contest is entitled “I Am What I Learn” and it asks the question “why is education important to fulfilling your dreams?” It will be judged on creativity, the quality of content, and the ability to inspire and winners will receive $1000 each.">contest is entitled “I Am What I Learn” and it asks the question “why is education important to fulfilling your dreams?” It will be judged on creativity, the quality of content, and the ability to inspire and winners will receive $1000 each.">contest is entitled “I Am What I Learn” and it asks the question “why is education important to fulfilling your dreams?” It will be judged on creativity, the quality of content, and the ability to inspire and winners will receive $1000 each.">contest is entitled “I Am What I Learn” and it asks the question “why is education important to fulfilling your dreams?” It will be judged on creativity, the quality of content, and the ability to inspire and winners will receive $1000 each."/>
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The Pondering Pixel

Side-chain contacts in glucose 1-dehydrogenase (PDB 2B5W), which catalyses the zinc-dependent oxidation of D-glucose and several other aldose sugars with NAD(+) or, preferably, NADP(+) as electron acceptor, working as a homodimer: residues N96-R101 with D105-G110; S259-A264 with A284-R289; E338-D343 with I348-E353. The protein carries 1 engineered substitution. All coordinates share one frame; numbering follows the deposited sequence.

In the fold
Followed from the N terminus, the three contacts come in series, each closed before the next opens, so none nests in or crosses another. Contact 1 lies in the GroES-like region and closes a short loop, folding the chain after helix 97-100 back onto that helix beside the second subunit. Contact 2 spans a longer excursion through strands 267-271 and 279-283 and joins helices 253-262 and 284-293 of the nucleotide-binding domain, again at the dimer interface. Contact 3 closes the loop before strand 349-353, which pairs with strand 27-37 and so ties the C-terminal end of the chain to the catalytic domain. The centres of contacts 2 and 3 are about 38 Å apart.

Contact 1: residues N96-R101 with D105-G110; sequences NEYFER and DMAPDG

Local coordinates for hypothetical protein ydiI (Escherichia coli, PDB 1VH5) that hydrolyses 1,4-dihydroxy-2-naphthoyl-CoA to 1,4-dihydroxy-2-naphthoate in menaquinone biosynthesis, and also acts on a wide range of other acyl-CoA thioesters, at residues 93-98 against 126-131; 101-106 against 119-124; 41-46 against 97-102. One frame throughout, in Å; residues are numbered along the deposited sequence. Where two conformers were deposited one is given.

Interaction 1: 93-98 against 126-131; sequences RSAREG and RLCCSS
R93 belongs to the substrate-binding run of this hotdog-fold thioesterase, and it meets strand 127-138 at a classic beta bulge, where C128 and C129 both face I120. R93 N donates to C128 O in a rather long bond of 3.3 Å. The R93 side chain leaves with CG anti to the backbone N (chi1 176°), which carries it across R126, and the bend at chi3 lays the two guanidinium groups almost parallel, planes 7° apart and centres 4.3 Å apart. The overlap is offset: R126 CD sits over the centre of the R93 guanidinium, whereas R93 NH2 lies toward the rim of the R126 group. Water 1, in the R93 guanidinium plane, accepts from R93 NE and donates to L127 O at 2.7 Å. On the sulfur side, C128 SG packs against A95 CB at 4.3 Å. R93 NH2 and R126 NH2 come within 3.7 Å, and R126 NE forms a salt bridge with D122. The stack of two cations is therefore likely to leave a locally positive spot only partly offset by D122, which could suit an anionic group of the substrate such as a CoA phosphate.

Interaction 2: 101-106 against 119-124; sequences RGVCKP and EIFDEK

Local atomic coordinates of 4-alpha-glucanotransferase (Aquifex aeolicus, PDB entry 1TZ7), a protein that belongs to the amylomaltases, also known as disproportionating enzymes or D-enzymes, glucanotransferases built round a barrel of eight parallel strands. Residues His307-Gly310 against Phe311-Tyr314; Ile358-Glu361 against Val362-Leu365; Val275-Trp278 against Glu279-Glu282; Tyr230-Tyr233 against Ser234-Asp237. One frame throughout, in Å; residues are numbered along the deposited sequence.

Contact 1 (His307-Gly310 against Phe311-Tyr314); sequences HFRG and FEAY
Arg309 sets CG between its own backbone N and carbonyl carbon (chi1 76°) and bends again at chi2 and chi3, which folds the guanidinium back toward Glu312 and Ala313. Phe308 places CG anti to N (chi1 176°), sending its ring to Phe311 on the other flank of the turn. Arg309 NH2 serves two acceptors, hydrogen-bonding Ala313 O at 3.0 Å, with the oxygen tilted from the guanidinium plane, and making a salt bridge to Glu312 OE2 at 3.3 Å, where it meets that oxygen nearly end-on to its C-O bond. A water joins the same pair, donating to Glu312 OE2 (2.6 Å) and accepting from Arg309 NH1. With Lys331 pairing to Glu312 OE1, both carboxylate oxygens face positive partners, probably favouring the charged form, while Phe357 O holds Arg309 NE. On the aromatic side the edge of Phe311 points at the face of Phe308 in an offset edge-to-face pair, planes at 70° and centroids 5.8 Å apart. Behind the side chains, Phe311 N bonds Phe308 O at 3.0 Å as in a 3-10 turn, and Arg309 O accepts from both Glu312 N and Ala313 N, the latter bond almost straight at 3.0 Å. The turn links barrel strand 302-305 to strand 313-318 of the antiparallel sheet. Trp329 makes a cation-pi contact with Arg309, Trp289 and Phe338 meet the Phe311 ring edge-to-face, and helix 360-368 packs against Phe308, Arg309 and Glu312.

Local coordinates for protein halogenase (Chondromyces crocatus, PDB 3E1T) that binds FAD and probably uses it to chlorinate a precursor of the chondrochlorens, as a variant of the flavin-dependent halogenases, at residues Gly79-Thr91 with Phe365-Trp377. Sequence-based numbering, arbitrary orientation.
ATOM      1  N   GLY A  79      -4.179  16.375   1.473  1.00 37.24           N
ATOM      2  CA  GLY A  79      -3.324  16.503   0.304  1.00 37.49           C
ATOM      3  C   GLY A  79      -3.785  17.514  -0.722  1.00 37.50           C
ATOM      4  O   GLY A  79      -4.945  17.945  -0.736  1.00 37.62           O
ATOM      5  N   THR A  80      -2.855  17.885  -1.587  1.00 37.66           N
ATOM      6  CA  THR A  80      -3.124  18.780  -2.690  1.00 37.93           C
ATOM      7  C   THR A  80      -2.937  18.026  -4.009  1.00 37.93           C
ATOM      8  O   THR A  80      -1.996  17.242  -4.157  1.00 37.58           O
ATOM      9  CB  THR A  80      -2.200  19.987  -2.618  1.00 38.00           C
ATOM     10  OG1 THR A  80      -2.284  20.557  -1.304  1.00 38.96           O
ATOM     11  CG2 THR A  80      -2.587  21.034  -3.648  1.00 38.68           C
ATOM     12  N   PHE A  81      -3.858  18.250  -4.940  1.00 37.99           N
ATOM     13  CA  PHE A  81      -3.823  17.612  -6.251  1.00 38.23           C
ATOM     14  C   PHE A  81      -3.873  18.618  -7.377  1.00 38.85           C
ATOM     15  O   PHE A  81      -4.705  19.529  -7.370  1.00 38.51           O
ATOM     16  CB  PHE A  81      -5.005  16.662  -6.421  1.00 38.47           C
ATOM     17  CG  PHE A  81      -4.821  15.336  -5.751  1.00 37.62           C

A close-up wide angled but abridged look at projectors and other classroom technology, product reviews and releases, tradeshows, debates and conspiracy theories as well as humble observations on schools and screens.

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Dialogue with the Department of Education

I just saw a video of Arnie Duncan, the US Secretary of Education introducing the video contest he’s inviting young Americans (active students age 13 and up) to enter. The contest is entitled “I Am What I Learn” and it asks the question “why is education important to fulfilling your dreams?” It will be judged on creativity, the quality of content, and the ability to inspire and winners will receive $1000 each.

The significance of this contest is that with it, the government entity in charge of education is utilizing the web to have a two way conversation with the very individuals who will benefit from the work of their hands. They appear to be striving to engender the belief that there can be a dialogue between citizens and government and real change can occur because of that dialogue. Those of us in the business world know that a company’s best ideas often come from its customers. In the world of Web 2.0, those customers can speak loudly with reach as far and as wide as it echoes in social media. I have to say, I like the listening part that the DOE is committing to and its use of internet video technology as a medium for dialogue. It sends a strong signal about the direction in which we are heading.
Topics: Education